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Spotted Moray Eel, Gymnothorax moringa, Eels

e0a1Spotted Eel 2 Spotted Moray Eel, Gymnothorax moringa, Eels Bon Dia from Curacao!! For those of you who have never stopped in Curacao, Bon Dia is how the locals say Good Morning which is a mixture of Spanish and Dutch.  So, your question of the day, are you ready?? What has razor sharp teeth, moves through the reef like a stealth fighter and has a very bad attitude, if you guessed a Spotted Moray eel, pat yourself on the back because your right!! I have to tell you there are very few things under the sea here in Curacao that scare me but when it comes to these eels I always keep my distance!! I have seen these eels attack fish and eat other eels without any warning at all and it happens so fast! These are also the only eels here that seem to like the taste of Lionfish! Anytime we are out hunting lionfish we always hand deliver the shot fish to one of the many spotted morays that we know about that are always in the same place. Before you even get the fish close to them they already smell it and swim up and out of their holes to meet you half way grabbing it from the spear and taking it back to their caves. Within minutes they always re-appear and are ready for more, in fact we have one here on the reef that ate six lionfish within 10 minutes and I think he would have eaten more if we would have had them. The big green morays we have here don’t seem to like the lionfish as much.  The spotted moray, Gymnothorax moringa, is a medium to large moray eel. It has a long snake-like body, white or pale yellow in color with small overlapping dark-brown spots. Typical length is around 60 centimeters, but recent specimens suggest to maximum size of this moray is almost 7 feet, or two meters (200 centimeters). The spotted moray is found in the Western Atlantic Ocean from North Carolina and Bermuda to Brazil, including the Gulf of Mexico and the Caribbean. It is also found around Mid- and Eastern Atlantic islands as far south as St Helena. It is found from near to the surface, up to a depth of 200 meters. Spotted morays are solitary animals, and are usually seen in holes, with only the head protruding. They are active during the day, feeding at the sea bottom on crustaceans and other fish.… More:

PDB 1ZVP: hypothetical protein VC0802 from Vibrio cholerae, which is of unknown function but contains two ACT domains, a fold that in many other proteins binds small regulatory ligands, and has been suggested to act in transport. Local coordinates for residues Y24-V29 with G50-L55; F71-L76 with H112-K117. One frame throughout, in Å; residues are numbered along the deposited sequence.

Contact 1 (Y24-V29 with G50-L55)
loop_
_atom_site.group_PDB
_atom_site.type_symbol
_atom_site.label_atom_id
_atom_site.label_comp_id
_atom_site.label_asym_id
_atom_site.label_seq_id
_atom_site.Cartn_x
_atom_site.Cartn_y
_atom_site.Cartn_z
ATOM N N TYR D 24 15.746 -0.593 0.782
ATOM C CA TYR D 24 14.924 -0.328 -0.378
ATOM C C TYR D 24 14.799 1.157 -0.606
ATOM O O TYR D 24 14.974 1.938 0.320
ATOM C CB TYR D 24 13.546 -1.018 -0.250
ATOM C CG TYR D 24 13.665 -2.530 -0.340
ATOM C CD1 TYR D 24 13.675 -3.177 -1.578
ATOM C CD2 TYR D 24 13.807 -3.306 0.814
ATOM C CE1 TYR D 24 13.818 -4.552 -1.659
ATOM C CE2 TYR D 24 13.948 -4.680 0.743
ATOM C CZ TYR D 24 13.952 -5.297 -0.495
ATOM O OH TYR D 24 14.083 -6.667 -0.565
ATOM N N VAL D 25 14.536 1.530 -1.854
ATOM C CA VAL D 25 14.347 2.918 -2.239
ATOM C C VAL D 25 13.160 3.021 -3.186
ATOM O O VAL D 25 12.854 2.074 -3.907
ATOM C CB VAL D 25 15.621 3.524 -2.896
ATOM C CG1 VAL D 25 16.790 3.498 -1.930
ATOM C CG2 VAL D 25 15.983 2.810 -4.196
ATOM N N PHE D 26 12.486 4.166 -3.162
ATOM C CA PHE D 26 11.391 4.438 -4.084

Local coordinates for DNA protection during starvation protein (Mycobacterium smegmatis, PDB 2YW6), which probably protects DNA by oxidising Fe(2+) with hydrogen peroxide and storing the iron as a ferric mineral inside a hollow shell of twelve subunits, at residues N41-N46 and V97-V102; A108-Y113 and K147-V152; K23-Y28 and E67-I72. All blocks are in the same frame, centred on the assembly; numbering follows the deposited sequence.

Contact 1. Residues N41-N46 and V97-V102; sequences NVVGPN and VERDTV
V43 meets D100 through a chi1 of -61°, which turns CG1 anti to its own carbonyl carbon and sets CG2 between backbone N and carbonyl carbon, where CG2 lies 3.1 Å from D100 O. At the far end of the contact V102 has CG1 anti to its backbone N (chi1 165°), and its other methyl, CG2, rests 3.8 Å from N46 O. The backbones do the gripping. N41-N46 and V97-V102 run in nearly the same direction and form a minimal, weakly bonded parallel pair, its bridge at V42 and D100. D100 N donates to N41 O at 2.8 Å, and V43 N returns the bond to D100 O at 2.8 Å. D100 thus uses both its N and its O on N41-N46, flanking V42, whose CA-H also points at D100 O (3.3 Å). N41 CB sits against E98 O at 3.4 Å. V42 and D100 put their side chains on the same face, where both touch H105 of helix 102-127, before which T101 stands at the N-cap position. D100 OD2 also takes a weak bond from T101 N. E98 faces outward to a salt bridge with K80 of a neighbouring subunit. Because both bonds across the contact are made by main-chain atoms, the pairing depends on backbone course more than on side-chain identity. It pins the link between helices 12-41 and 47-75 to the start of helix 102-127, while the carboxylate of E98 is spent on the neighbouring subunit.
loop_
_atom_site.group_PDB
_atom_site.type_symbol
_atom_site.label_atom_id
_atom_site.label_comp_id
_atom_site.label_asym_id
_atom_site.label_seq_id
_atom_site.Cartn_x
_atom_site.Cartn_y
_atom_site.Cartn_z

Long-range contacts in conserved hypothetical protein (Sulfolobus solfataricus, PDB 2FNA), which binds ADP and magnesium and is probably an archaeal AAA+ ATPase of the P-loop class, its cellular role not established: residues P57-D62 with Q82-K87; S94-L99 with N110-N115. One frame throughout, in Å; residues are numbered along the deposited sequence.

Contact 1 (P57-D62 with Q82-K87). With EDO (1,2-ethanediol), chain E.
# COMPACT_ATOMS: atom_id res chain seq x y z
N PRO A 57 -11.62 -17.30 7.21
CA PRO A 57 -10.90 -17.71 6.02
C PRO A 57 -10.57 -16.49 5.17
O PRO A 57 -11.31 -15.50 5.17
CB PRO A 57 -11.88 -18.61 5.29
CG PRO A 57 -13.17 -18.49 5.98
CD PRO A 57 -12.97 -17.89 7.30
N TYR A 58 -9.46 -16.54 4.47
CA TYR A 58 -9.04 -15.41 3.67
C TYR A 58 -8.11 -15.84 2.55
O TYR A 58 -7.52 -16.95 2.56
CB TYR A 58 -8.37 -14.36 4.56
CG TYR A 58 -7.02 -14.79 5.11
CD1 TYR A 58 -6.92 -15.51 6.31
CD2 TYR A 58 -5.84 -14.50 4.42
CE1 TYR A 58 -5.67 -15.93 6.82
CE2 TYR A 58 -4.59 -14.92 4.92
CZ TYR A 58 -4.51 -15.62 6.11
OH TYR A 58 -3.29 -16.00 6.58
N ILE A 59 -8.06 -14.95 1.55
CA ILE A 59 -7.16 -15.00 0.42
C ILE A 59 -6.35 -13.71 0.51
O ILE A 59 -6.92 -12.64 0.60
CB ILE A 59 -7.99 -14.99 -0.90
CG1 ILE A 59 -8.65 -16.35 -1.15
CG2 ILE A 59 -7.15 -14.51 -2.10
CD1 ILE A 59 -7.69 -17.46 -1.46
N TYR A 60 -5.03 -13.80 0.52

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Picture of the Week, Yellow Fuzzy Dwarf Lionfish

picture of the week yellow fuzzy dwarf lionfish olrio 0 Picture of the Week, Yellow Fuzzy Dwarf Lionfish Pictured in the last AquaNerd Picture of the Week of 2012 is the rare yellow fuzzy dwarf lionfish, seen locally at the Houston Fish Gallery. Now, we’re not exactly fans of lionfish, as they are extremely abundant in the hobby and have invaded the waters of the Atlantic. That said, this yellow fuzzy dward isn’t exactly your run of the mill lionfish. It’s quite rare in fact, as it is only found in one location, the Lembeh Straits. Despite its rarity, this yellow lionfish isn’t the only one to grace the Houston aquarium scene. Fish Gallery received a total of two last year, with the first being in the store on the same day we were giving a talk to a group of hobbyists about marine aquaria.  Read MoreMore:

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Eshopps Takes 1st In Show at Expo

  Global Pet trophy1 Eshopps Takes 1st In Show at ExpoThis years Global Pet Expo was held in Orlando Florida from February 29th to March 2nd. For those who do not know, the Expo is comparable to the MACNA of the pet product manufacturer and buyers/suppliers world. Sponsored by the Pet Industry Distributors Association (PIDA) the event is not open to the general public and is exclusive to manufacturing companies and the companies that buy the product to resell to we the hobbyists. It is an event where new, innovative products are unveiled and displayed, deals are made and awards are given for the best. This year my good friends at Eshopps Inc. took home the Best in Show Award in the aquatics division.More: